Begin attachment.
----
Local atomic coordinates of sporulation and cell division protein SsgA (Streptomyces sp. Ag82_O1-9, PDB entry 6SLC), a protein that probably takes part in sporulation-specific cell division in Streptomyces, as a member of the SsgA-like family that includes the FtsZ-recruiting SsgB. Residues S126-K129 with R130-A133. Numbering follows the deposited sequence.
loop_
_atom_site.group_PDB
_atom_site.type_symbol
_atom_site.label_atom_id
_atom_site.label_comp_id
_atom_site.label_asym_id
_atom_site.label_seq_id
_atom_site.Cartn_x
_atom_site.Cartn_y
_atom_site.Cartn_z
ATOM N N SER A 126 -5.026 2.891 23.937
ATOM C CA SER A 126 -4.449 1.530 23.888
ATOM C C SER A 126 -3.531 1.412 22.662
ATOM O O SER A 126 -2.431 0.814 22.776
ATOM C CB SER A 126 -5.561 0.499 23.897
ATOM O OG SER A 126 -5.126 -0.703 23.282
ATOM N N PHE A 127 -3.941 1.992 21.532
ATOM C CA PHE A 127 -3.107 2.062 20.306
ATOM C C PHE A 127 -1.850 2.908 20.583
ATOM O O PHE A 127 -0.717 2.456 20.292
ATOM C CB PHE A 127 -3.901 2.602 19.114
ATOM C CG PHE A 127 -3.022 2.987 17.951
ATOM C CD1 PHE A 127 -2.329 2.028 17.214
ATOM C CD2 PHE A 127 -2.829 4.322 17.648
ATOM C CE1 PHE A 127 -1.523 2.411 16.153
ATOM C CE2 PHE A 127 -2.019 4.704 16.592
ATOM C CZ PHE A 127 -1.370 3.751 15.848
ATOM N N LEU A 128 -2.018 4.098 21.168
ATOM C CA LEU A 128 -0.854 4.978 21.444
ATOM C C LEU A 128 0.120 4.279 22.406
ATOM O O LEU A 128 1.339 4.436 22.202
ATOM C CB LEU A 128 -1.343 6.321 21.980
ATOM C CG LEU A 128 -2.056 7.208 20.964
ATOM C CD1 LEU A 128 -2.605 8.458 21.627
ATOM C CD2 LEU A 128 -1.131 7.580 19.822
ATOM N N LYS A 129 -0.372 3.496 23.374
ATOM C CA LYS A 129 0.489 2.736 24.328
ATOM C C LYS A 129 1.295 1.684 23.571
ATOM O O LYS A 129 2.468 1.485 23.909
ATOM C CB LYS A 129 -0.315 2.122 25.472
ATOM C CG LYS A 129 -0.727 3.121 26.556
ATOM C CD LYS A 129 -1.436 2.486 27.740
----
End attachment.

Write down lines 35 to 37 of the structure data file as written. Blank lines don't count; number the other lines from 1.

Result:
ATOM C CD1 LEU A 128 -2.605 8.458 21.627
ATOM C CD2 LEU A 128 -1.131 7.580 19.822
ATOM N N LYS A 129 -0.372 3.496 23.374